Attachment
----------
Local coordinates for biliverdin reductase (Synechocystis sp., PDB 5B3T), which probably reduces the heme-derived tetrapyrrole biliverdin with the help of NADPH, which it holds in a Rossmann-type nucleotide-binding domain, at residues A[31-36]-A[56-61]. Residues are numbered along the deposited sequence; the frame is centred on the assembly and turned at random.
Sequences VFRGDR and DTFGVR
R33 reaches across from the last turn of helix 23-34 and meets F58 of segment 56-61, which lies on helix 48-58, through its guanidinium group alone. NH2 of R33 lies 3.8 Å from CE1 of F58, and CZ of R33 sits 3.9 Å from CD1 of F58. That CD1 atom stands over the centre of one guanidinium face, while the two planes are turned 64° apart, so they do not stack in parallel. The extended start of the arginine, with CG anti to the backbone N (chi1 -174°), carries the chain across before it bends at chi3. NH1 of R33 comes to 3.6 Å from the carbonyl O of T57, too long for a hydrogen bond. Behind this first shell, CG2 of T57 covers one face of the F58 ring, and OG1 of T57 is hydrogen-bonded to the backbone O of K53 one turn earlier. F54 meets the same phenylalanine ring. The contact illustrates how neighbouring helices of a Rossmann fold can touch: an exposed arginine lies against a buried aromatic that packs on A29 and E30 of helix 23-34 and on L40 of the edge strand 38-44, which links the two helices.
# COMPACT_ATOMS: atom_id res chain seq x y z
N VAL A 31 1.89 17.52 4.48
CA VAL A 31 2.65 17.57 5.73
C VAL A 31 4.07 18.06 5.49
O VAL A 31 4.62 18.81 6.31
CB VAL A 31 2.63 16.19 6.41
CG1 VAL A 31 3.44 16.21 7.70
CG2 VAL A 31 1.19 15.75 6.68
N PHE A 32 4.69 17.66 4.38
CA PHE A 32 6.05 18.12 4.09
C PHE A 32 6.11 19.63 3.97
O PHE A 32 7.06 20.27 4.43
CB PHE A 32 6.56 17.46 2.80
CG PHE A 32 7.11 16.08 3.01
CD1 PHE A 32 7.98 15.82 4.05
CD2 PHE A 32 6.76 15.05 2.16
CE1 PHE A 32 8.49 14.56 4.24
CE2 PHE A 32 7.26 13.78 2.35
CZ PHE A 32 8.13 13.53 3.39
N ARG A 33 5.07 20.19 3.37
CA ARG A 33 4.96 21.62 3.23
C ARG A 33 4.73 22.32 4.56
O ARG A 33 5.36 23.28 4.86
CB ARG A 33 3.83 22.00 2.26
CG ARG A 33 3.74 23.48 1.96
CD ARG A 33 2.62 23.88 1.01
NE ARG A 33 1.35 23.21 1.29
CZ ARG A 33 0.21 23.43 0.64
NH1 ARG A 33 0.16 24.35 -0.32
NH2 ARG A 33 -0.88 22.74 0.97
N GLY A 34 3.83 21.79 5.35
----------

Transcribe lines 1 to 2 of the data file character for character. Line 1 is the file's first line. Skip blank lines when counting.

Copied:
Local coordinates for biliverdin reductase (Synechocystis sp., PDB 5B3T), which probably reduces the heme-derived tetrapyrrole biliverdin with the help of NADPH, which it holds in a Rossmann-type nucleotide-binding domain, at residues A[31-36]-A[56-61]. Residues are numbered along the deposited sequence; the frame is centred on the assembly and turned at random.
Sequences VFRGDR and DTFGVR